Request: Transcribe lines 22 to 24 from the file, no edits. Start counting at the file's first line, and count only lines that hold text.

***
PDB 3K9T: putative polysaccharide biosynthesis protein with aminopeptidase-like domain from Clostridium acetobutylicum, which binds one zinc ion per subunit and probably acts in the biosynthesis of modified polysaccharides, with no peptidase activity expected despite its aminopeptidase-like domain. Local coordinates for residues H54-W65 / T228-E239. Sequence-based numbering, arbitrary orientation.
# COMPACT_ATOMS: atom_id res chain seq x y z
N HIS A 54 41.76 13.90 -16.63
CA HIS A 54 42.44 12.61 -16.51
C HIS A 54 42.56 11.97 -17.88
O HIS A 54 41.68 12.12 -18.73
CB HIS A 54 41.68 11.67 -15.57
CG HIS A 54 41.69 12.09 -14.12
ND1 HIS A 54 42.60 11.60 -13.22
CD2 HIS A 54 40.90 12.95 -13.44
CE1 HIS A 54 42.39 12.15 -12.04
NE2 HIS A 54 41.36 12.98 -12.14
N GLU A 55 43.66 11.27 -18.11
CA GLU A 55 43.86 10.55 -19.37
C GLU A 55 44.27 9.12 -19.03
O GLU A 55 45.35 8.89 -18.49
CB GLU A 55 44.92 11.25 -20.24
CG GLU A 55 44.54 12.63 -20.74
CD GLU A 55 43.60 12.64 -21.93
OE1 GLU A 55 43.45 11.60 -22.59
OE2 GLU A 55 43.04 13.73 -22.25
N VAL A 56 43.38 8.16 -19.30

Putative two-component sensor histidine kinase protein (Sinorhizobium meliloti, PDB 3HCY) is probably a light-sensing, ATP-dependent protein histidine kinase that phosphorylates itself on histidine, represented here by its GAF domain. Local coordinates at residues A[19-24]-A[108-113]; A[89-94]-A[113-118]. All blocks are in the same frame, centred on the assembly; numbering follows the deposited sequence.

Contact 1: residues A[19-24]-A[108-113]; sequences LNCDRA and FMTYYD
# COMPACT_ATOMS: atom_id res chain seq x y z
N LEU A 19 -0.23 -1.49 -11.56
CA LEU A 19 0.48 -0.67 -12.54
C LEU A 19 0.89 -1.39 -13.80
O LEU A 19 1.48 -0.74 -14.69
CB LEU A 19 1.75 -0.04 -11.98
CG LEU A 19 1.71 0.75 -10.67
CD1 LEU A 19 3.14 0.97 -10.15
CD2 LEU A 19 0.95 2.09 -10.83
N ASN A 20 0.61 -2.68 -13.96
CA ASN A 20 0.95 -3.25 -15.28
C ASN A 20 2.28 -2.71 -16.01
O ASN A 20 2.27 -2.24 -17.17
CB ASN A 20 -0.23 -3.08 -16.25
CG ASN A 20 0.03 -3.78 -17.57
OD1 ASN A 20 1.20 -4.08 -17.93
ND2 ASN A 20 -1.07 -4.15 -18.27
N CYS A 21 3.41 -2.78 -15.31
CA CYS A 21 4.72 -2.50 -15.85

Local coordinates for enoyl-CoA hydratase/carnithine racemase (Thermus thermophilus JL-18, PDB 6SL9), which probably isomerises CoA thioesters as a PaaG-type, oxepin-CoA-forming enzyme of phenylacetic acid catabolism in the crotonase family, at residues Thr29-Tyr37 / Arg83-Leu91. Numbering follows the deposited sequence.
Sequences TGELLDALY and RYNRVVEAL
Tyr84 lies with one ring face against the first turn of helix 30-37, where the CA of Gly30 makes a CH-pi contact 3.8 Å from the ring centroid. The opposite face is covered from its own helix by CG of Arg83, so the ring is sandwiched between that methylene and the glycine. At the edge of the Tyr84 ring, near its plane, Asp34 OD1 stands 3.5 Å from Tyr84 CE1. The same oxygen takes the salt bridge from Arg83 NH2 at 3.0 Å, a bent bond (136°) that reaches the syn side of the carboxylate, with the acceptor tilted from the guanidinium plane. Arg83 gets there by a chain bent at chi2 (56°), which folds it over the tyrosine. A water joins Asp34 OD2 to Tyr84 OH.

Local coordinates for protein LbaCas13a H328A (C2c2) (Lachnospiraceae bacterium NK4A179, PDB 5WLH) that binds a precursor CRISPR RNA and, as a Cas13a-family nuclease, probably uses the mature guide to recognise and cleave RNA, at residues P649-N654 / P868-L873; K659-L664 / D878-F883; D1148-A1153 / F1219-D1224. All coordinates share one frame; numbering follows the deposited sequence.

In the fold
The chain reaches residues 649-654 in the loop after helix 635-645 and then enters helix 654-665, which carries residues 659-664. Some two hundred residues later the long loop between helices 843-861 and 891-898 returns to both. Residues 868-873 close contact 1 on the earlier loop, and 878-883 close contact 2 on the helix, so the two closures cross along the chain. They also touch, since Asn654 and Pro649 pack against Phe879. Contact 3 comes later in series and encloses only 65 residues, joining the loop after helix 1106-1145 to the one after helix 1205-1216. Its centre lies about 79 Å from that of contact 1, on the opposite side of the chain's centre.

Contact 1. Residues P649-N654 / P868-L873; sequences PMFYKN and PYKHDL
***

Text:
N VAL A 56 43.38 8.16 -19.30

Putative two-component sensor histidine kinase protein (Sinorhizobium meliloti, PDB 3HCY) is probably a light-sensing, ATP-dependent protein histidine kinase that phosphorylates itself on histidine, represented here by its GAF domain. Local coordinates at residues A[19-24]-A[108-113]; A[89-94]-A[113-118]. All blocks are in the same frame, centred on the assembly; numbering follows the deposited sequence.

Contact 1: residues A[19-24]-A[108-113]; sequences LNCDRA and FMTYYD